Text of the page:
Industry competence

A well-known saying states that you have to understand the past first in order to shape the future. However, how can we get to know and understand past cultures and eras when most sites no longer exist and are no longer visible with the naked eye? Geomagnetics studies the ground in a non-destructive way using highly sensitive Förster probe magnetometers. The change in the ground structure and foreign materials located in the substrate have a different effect on the earth's magnetic field. These differences can be detected with precise measurements even after centuries. In this way, for example, the outlines of former houses or the course of a road can be visualized. Historic and prehistoric settlements can be precisely mapped by a subsequent software analysis, and further excavations can be planned.

In the following, you can discover exciting projects that have been carried out with Förster probes:

Application examples


Every year, thousands of tourists flock to southern England to marvel at the famous stone circle of Stonehenge. It is now known that there is much more to the stone circle than the obvious, namely that the site forms the center of hundreds of graves.

During the "Stonehenge Hidden Landscapes Project", the ground around Stonehenge was studied for four years. This investigation by the University of Vienna together with the University of Birmingham brought exciting new findings to light and was able to uncover hidden archeological remains in the ground.

For the numerous investigations of the ground, FOERSTER CON 650 probes, among others, were used to study the different underground structures using geomagnetics. These probes can be attached to a probe holder and either carried or mounted on a set of wheels. This makes it possible to cover even large areas completely within a short period of time.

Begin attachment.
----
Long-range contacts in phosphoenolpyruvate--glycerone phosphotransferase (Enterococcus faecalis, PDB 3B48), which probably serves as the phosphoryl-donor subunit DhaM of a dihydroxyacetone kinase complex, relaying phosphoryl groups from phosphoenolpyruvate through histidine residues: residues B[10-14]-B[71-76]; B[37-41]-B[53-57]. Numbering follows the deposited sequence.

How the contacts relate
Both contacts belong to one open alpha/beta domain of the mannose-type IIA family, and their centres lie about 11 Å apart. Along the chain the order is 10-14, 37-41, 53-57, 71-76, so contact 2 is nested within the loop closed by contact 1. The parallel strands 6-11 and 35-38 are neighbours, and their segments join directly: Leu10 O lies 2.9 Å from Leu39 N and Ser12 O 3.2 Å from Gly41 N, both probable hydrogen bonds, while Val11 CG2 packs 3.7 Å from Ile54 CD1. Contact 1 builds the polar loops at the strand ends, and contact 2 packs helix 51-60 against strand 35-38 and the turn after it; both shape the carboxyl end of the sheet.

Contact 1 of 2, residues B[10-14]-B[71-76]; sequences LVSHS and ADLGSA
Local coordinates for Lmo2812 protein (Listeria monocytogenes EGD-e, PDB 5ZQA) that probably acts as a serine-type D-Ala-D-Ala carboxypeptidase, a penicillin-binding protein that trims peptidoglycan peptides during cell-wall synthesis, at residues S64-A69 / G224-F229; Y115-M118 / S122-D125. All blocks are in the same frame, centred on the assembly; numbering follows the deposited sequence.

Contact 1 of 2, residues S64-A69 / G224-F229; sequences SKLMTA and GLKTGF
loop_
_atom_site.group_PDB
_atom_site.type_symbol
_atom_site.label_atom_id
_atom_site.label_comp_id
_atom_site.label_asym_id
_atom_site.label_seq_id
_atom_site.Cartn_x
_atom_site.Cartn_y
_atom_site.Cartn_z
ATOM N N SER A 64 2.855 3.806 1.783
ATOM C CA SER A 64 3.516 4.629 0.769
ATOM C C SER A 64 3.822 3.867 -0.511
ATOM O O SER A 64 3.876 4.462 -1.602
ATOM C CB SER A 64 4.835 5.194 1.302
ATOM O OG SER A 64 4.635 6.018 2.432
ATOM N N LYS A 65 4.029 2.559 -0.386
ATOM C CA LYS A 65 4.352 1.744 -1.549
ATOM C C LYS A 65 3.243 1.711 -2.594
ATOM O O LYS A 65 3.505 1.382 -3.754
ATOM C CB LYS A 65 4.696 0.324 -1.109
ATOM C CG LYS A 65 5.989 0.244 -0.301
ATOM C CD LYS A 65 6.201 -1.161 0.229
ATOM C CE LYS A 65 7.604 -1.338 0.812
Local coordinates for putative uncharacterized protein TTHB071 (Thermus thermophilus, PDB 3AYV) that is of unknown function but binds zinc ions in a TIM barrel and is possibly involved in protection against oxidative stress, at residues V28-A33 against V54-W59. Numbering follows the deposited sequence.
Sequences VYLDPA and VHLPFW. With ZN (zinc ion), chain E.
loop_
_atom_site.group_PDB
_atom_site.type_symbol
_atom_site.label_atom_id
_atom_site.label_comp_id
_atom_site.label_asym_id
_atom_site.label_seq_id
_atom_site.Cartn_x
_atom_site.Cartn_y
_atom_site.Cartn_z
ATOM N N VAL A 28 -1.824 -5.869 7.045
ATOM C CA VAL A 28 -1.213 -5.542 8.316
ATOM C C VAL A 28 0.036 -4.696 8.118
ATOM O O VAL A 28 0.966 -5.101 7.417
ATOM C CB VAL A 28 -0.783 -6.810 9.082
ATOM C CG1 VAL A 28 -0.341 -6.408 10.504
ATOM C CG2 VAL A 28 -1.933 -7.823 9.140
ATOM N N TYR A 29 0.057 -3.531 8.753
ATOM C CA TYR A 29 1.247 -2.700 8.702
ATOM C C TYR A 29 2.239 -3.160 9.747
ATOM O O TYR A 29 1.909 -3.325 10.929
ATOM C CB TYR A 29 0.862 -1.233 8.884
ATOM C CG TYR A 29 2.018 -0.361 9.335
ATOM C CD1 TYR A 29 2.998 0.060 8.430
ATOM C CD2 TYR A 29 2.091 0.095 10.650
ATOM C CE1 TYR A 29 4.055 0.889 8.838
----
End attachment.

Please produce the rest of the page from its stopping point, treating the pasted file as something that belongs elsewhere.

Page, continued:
Using geomagnetics and other methods, a second Stonehenge was detected, among other things, and many other previously unknown monuments were visualized around the stone circle. 

Hertfordshire Archeology Project

Archeology is often a time-consuming and thus cost-intensive undertaking, which is why the field relies on dedicated individuals who search for hidden traces of the past during their free time.

In 2013, such a group of enthusiastic amateur archeologists joined forces in southern England to search for evidence from the iron age and Roman era with FOERSTER magnetometers in the area around Hertfordshire and others.

The group has grown rapidly in the time since and has investigated a number of sites and made interesting discoveries. They never leave without a wheel-mounted FEREX, which is equipped with several Förster probes. This makes it possible to map a large area quickly and conveniently. In the small village of Willington, which still contains buildings from the Middle Ages, they were able to trace an old road and find the positions of several sewer ducts using the FEREX. An old pond that had been filled up in the meantime was also found on the map.

Prospection and data analysis are scientifically supported by the Institute of Archaeology, University College London ( The Hertfordshire Archaeology Project helps to draw an exciting picture of the past.

If you would like to learn more about the Hertfordshire Archaeology Project, then follow the link: